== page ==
Changing Planet

Worm’s Mysterious Blue Slime Decoded?

A full-body fluorescence image of the parchment tube worm. Photograph courtesy Dimitri Deheyn, Scripps Institution of Oceanography at UC San Diego.

Shooting out glowing blue slime is a pretty cool superpower.

Parchment tube worms—a common marine animal—have this ability, and Dimitri Deheyn of the Scripps Institution of Oceanography at the University of California, San Diego is one of the researchers asking how they do it.

The worm itself has a fluorescent green glow when seen under black light, but its bioluminescent glow is blue. If you’re diving and touch the animal, it will produce its blue mucus, said Deheyn. The blue slime is rare in that its light lingers rather than flickering out like the quick glint of a firefly.

The process by which Chaetopterus variopedatus emits that light is quite unique as well. In a recent study, researchers from Scripps and Connecticut College in New London found that riboflavin—also known as vitamin B2—was one component in the light emission. Bioluminescent animals usually employ bacteria to give off their eerie glow, but that wasn’t the case with the parchment tube worm.

Other things that produce a lingering luminescence—like bacteria and fungus—need oxygen to keep the lights on. But in the parchment tube worm’s case, “you can remove the oxygen and the light will stay,” said Deheyn.

“What we are working on right now is to describe the biochemistry of this new light-producing reaction in the worm,” he added. It could have numerous potential applications for biomedical and other types of research.

Liz Langley is the award-winning author of Crazy Little Thing: Why Love and Sex Drive Us Mad and has written for many publications including Salon, Details and the Huffington Post. Follow her on Twitter @LizLangley and at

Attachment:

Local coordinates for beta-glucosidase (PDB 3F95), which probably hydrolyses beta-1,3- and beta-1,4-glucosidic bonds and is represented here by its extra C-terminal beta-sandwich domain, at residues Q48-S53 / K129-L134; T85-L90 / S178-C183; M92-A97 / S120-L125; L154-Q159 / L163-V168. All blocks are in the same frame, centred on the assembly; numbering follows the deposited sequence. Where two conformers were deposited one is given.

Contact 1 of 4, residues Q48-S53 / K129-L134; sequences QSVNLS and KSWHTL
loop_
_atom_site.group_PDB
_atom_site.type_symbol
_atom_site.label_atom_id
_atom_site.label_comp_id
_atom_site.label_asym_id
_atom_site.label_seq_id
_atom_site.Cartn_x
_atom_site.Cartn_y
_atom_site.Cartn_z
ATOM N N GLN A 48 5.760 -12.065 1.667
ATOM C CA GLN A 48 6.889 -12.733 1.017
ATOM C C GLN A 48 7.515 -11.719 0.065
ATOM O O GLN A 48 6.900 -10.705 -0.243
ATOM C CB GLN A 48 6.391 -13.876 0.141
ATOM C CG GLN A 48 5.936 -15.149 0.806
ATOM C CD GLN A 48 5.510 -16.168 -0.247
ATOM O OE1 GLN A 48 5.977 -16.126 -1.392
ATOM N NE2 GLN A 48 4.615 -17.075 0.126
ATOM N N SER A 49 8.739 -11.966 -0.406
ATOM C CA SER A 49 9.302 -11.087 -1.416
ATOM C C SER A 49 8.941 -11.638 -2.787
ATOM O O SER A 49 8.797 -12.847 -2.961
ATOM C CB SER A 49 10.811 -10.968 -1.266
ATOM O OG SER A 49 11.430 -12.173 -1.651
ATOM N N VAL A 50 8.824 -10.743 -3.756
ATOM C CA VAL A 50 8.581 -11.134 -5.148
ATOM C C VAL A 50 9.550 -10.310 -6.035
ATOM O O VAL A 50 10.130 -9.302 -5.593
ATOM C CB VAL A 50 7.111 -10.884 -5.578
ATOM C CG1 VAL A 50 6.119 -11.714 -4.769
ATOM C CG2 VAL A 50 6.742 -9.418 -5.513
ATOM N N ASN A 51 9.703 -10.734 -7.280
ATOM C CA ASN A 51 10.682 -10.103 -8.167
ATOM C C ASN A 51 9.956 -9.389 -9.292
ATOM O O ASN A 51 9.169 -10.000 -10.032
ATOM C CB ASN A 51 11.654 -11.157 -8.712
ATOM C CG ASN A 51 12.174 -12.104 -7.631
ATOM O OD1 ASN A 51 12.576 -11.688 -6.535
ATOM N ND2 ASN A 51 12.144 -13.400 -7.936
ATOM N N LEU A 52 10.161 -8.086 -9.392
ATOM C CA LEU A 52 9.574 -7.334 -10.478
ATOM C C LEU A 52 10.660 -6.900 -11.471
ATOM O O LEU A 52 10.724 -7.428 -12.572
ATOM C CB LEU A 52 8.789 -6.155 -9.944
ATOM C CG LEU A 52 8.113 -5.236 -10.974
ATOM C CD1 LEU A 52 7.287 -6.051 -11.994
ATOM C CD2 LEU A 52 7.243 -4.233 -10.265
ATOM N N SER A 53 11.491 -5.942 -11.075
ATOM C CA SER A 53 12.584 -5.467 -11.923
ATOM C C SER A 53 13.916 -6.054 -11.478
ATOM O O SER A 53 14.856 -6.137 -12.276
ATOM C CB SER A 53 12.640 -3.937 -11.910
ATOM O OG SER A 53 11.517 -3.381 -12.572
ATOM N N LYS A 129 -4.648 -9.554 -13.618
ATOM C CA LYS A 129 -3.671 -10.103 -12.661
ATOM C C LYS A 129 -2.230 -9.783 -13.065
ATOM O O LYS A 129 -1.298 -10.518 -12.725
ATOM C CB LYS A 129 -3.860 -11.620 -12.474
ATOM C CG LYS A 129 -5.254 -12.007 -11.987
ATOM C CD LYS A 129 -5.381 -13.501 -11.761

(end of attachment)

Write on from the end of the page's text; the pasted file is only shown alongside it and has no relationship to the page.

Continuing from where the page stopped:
• Ima Ryma

    A parchment tube worm I am named.
    I make a tube of parchment sort,
    Then into the tube I go, aimed
    To live my life, be long or short.
    Attached to coral reef marine,
    Sucking in plankton for takeout,
    All in all, a simple routine.
    So that’s what my life’s all about.
    But if I’m bothered from outside,
    I produce a mucus bright blue,
    The lingering light fortified
    By lots of vitamin B2.

    Why be blue bioluminesce?
    To match my don’t have eyes, I guess.

  • Liz Langley

    @Ima Ryma What a nice mix of science and art. 🙂

  • Akhil

    Is that why they named you Rhyma? 🙂


    Great Picture!
    We have been working on underwater fluorescence too.!i=2952270594&k=bnmWHbV

  • Eric Simpson

    How about a link to an image/video of the blue glow?

  • Joseph Jiongco

    Oh gosh, the creature looks like something exactly from flOw, or which flOw creatures were based from! (ref:

  • rubio

    Great life underwater.

  • Douglas Campbell

    so that preditors will engulf the blue slim light that the worm displays.The worm lives another day and the preditore is decieved into thinking and tasting a meal of slim.Iam sure it has some nutient value for the preditor.Nature sure is beautiful and inteligent magnetical responce of mind or a basic defence mechnism.But it sure is interesting when one picks up a worm and it riggles maddly as if it knows its existance is been threaten ,now would one claim that the worm has no brain ,yet a thought provoked action is taking place ,from where and what is driving this processed reaction.Real nice and magical responce of all creatures to survive in this beatiful planet ,we call earth.

  • levan kvinikadze

    very nice…

  • Liz Langley

    Go little (marine) glow worm! Glad people are enjoying Dr. Deheyn’s fascinating work.

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